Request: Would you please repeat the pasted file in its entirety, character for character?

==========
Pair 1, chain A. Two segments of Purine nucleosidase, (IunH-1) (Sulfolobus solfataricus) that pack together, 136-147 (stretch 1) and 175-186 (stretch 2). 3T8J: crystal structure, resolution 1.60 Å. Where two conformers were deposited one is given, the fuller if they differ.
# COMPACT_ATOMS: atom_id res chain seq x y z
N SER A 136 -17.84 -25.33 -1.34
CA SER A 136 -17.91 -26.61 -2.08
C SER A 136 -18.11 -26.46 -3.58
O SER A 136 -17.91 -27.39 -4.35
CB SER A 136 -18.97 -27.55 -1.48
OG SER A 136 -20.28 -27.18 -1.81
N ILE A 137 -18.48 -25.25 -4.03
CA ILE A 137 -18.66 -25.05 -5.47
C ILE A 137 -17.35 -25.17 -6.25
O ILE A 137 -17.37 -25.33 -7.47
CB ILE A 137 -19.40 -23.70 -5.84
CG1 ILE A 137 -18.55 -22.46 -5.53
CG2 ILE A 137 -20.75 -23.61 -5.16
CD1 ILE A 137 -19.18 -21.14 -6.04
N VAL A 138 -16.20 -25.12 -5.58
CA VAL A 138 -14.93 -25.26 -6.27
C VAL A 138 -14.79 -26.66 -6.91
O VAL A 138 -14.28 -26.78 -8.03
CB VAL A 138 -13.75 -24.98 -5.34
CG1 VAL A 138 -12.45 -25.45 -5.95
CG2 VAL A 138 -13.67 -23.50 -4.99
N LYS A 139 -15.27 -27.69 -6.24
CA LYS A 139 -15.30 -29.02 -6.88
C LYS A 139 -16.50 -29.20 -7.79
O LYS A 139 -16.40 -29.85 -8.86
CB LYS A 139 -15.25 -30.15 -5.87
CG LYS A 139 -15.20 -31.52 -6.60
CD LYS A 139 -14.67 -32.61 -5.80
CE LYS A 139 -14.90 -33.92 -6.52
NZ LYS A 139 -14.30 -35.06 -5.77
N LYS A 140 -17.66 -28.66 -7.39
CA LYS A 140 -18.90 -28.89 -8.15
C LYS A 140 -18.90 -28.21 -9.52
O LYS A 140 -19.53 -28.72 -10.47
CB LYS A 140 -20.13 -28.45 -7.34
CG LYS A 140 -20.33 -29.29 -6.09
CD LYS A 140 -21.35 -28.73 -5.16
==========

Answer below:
Pair 1, chain A. Two segments of Purine nucleosidase, (IunH-1) (Sulfolobus solfataricus) that pack together, 136-147 (stretch 1) and 175-186 (stretch 2). 3T8J: crystal structure, resolution 1.60 Å. Where two conformers were deposited one is given, the fuller if they differ.
# COMPACT_ATOMS: atom_id res chain seq x y z
N SER A 136 -17.84 -25.33 -1.34
CA SER A 136 -17.91 -26.61 -2.08
C SER A 136 -18.11 -26.46 -3.58
O SER A 136 -17.91 -27.39 -4.35
CB SER A 136 -18.97 -27.55 -1.48
OG SER A 136 -20.28 -27.18 -1.81
N ILE A 137 -18.48 -25.25 -4.03
CA ILE A 137 -18.66 -25.05 -5.47
C ILE A 137 -17.35 -25.17 -6.25
O ILE A 137 -17.37 -25.33 -7.47
CB ILE A 137 -19.40 -23.70 -5.84
CG1 ILE A 137 -18.55 -22.46 -5.53
CG2 ILE A 137 -20.75 -23.61 -5.16
CD1 ILE A 137 -19.18 -21.14 -6.04
N VAL A 138 -16.20 -25.12 -5.58
CA VAL A 138 -14.93 -25.26 -6.27
C VAL A 138 -14.79 -26.66 -6.91
O VAL A 138 -14.28 -26.78 -8.03
CB VAL A 138 -13.75 -24.98 -5.34
CG1 VAL A 138 -12.45 -25.45 -5.95
CG2 VAL A 138 -13.67 -23.50 -4.99
N LYS A 139 -15.27 -27.69 -6.24
CA LYS A 139 -15.30 -29.02 -6.88
C LYS A 139 -16.50 -29.20 -7.79
O LYS A 139 -16.40 -29.85 -8.86
CB LYS A 139 -15.25 -30.15 -5.87
CG LYS A 139 -15.20 -31.52 -6.60
CD LYS A 139 -14.67 -32.61 -5.80
CE LYS A 139 -14.90 -33.92 -6.52
NZ LYS A 139 -14.30 -35.06 -5.77
N LYS A 140 -17.66 -28.66 -7.39
CA LYS A 140 -18.90 -28.89 -8.15
C LYS A 140 -18.90 -28.21 -9.52
O LYS A 140 -19.53 -28.72 -10.47
CB LYS A 140 -20.13 -28.45 -7.34
CG LYS A 140 -20.33 -29.29 -6.09
CD LYS A 140 -21.35 -28.73 -5.16